For members


The French vocab you need to get a Covid test in France

Need a Covid test but worried about your level of French? This little language guide can come in handy for foreigners who need to get tested in France.

The French vocab you need to get a Covid test in France
France has massively expanded its testing programme since last spring. Photo: JEAN-PHILIPPE KSIAZEK / AFP

Getting a Covid test in France is, fortunately, a pretty straightforward procedure, even for visitors.

READ ALSO: How can tourists and visitors in France get a Covid test?

However, you might not be able to find a pharmacy or testing centre where the staff speak English, especially if you are in a rural part of France.

First, some quick testing vocab:

Dépister – to test

Dépistage – testing

Un test Covid – a Covid test

Un test PCR (pronounced pay-say-air) – a PCR test

Un test antigénique – an antigen test, referred to as a lateral flow test in some countries

Un autotest – a self-test

Test salivaire – saliva test

Test sérologique – antibody test (some testing centres offer these finger-prick tests in addition to the nasal swabs, to determine if you have previously had Covid)

S’isoler – self-isolate

Une ordonnance – a prescription (you won’t need this to get tested for Covid in France)

Sans rendez-vous – no appointment, ie a walk-in centre

When making an appointment to get a Covid test:

Bonjour, je voudrais prendre un rendez-vous pour faire un test Covid, s’il vous plaît – Hello, I’d like to get an appointment for a Covid test, please.

J’aimerais bien faire un test PCR / antigénique / sérologique – I’d like to do a PCR / antigen / antibody test.

Combien coûte le test ? – How much does the test cost?

Oui, j’ai une carte vitale / Non je n’ai pas de carte vitale. – Yes, I have a French health security card / No, I don’t have a French health security card. [if you don’ have the card you can still get a test, but you will likely have to pay for it. Costs vary but are capped at €22 for an antigen test, €54 for a PCR test]

Non, je n’ai jamais eu la Covid. – No, I’ve never had Covid.

Oui, j’ai déjà eu la Covid, il y a quelques mois. – Yes, I’ve already had Covid, a few months back.

If you’re trying to get tested without an appointment:

Est-il possible de faire un test Covid sans rendez-vous ? – Is it possible to get a Covid test without an appointment?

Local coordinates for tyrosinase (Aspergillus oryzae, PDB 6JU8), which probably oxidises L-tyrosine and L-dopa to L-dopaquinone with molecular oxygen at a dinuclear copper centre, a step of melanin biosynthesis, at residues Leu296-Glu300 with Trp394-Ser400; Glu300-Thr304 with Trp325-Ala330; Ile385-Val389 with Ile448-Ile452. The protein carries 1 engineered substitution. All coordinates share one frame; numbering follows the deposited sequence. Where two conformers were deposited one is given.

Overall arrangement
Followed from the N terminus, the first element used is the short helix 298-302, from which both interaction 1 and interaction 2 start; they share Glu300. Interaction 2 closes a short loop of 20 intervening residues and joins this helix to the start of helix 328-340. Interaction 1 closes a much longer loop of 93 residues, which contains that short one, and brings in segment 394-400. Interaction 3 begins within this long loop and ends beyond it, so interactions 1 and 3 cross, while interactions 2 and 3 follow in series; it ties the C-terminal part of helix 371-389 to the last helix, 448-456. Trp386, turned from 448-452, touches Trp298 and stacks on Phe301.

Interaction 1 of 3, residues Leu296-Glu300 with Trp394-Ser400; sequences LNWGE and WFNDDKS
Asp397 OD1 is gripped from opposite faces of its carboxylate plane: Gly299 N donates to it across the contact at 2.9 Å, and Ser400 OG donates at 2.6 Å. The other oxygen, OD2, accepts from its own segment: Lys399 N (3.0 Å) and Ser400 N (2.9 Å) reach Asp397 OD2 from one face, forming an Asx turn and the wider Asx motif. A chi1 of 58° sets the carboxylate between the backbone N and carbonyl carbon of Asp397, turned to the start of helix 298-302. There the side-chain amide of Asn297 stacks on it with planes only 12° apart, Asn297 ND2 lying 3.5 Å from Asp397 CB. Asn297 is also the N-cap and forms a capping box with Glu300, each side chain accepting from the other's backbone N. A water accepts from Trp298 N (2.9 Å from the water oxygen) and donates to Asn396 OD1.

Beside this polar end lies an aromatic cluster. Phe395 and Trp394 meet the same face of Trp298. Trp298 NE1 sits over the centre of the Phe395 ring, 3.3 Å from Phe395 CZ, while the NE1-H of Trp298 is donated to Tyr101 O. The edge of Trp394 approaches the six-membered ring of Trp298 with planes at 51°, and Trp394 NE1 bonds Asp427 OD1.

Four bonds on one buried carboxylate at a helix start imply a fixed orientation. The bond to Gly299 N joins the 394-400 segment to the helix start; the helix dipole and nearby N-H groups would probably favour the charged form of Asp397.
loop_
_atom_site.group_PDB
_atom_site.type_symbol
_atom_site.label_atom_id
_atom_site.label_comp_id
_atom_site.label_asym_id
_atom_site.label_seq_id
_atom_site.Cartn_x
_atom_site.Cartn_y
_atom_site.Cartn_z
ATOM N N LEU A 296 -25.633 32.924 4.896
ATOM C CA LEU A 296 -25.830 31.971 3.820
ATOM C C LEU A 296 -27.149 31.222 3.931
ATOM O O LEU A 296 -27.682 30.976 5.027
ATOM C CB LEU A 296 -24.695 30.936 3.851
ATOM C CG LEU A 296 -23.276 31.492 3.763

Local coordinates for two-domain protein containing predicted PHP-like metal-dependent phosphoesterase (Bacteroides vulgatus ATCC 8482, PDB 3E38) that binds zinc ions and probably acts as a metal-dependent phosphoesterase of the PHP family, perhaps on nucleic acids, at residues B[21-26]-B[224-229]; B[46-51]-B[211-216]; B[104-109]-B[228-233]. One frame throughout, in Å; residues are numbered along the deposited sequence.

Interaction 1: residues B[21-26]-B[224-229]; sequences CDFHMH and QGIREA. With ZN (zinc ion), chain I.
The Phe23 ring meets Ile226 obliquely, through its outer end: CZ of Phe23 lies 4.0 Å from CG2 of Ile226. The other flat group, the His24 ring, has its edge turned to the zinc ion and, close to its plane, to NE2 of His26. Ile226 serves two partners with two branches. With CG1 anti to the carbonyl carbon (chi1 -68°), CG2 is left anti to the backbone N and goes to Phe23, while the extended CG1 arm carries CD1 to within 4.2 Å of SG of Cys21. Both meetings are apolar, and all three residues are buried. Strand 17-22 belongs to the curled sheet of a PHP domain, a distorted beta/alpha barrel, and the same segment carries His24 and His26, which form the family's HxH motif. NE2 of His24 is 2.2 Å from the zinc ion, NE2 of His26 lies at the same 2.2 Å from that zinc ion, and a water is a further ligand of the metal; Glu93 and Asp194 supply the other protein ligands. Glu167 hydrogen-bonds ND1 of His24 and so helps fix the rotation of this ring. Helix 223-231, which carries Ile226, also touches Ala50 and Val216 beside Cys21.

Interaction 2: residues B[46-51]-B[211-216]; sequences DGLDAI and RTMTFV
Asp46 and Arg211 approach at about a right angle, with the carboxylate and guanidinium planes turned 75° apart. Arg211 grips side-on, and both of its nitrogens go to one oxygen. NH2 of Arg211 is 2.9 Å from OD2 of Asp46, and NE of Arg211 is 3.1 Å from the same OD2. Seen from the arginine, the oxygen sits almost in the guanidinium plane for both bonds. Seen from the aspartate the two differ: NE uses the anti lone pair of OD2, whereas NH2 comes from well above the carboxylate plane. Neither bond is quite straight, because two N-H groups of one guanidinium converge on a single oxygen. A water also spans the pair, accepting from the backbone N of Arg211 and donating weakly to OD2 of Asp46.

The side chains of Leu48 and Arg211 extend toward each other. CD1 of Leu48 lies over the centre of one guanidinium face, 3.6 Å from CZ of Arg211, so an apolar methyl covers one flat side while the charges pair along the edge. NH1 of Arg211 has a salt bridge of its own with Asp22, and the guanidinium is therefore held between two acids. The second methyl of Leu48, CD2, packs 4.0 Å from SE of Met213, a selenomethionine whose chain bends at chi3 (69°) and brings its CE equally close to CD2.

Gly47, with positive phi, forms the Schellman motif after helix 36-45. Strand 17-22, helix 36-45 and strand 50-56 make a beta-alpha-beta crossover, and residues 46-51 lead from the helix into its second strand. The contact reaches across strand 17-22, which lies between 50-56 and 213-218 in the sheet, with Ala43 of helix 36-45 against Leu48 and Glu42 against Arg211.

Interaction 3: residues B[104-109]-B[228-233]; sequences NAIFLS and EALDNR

Before getting the test, the health staff might ask you:

Presentez-vous des symptômes à la Covid-19 ? – Do you present Covid-19 symptoms? 

Some symptoms you might want to describe are;

  • Une toux – a cough
  • Un mal de tête – a headache
  • Une fièvre – a fever
  • Des difficultés à respirer – difficulty breathing
  • La fatigue – tiredness

Êtes-vous cas contact ? – Are you a contact case?

Voulez-vous un test antigénique ou PCR ? – Do you want an antigen test or a PCR test?

When getting tested, you might want to say:

Dans combien de temps arrivent les résultats ? – How long does it take for the results to arrive?

Comment allez-vous me contacter? – How are you going to get in touch with me?

Par SMS – by SMS or text message

Par mel/par courriel – by email

Est-ce que ça fait mal ? – Does it hurt?

Aïe, ça fait mal ! – Ouch, that hurt! (hopefully won’t need this one).

Member comments

Log in here to leave a comment.
Become a Member to leave a comment.
For members


What to expect from the February 7th strike in France

February 7th marks the third day of mass strike action in the ongoing battle between the French government and unions over pension reform. From planes and trains to school, ski lifts and power cuts - here's what to expect on Tuesday.

What to expect from the February 7th strike in France

The next ‘mass mobilisation’ in the ongoing battle against pension reform is scheduled for Tuesday, February 7th, and will be followed by another one on Saturday, February 11th.

5 minutes to understand French pension reform

Tuesday’s mobilisation is supported by all eight French trades union federations, which means that support is likely to be high and disruption severe on certain services.

It will come as French lawmakers debate the bill in the Assemblé Nationale.

Workers in essential services such as transport must declare their intention to strike 48 hours in advance, allowing transport operators to produce strike timetables, which are usually released 24 hours in advance.

We will update this story as new information is released.

READ MORE: ANALYSIS: Who is winning the battle over French pension reform?


The four main unions (CGT Cheminots, Sud Rail, CFDT Cheminots, and UNSA Ferroviaire) representing workers with France’s national rail service, SNCF, have all called for strike action on Tuesday, February 7th.

During the day of action on January 31st, 36.5 percent of railway workers went on strike, compared to 46 percent on January 19th.

In addition to Tuesday’s strike action, two of the above unions, CGT and Sud Rail, have also called on workers to strike on February 8th. However, as of February 2nd, the other two primary unions had not made any calls to take part in Wednesday’s action.

Intercity and TER trains operated by the SNCF will likely see services disrupted on Tuesday with many cancellations. International trains including the Eurostar could also be affected.

City public transport

In the Paris region, the main unions representing RATP (Paris region public transport services) issued a joint statement on February 1st saying they would join calls for mobilisation on February 7th.

Traffic was severely disrupted on the most recent day of strike action, January 31st, on certain RER lines, with some lines like the RER C running an average of 1 train out of 10. As for the Paris Metro system, several lines only ran during peak hours and many stations across the city were closed. Many buses continued running, though with delays to usual operating times.